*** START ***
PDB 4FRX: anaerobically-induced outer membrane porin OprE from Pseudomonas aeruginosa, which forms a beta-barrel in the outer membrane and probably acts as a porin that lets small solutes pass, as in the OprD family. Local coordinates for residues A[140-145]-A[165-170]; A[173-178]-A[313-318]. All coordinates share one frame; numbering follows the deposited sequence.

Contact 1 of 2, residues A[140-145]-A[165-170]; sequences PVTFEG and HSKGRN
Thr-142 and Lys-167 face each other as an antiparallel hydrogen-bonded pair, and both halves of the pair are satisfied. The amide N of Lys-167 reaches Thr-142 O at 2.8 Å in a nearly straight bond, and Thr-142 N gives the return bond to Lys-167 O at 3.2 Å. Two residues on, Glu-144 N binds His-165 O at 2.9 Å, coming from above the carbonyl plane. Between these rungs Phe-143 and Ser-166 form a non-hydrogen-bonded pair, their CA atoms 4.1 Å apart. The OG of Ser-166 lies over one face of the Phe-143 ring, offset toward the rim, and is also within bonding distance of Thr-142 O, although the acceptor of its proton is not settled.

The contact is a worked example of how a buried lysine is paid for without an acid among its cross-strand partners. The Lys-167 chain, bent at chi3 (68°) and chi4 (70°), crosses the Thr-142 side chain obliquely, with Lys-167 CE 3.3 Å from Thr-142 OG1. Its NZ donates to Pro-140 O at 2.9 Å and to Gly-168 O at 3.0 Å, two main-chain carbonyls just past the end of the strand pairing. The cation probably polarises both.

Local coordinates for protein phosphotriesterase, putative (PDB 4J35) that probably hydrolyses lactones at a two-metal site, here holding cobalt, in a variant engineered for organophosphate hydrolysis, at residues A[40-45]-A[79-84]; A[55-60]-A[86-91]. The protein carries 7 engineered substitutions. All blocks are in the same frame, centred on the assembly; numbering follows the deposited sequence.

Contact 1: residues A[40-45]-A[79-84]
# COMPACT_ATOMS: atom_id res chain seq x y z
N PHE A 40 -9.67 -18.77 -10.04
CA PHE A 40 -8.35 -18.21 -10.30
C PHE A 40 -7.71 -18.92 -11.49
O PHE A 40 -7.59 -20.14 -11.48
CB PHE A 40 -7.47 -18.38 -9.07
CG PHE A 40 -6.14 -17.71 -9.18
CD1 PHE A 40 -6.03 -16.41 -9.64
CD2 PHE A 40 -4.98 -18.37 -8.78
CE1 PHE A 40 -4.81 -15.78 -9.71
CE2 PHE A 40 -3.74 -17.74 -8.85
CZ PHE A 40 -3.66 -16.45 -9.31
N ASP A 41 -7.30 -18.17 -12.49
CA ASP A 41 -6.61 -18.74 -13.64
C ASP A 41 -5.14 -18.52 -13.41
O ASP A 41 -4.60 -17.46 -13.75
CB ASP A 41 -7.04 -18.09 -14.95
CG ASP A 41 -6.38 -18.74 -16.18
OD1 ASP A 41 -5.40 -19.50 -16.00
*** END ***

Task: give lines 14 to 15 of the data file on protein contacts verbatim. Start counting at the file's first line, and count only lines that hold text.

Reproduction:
CD1 PHE A 40 -6.03 -16.41 -9.64
CD2 PHE A 40 -4.98 -18.37 -8.78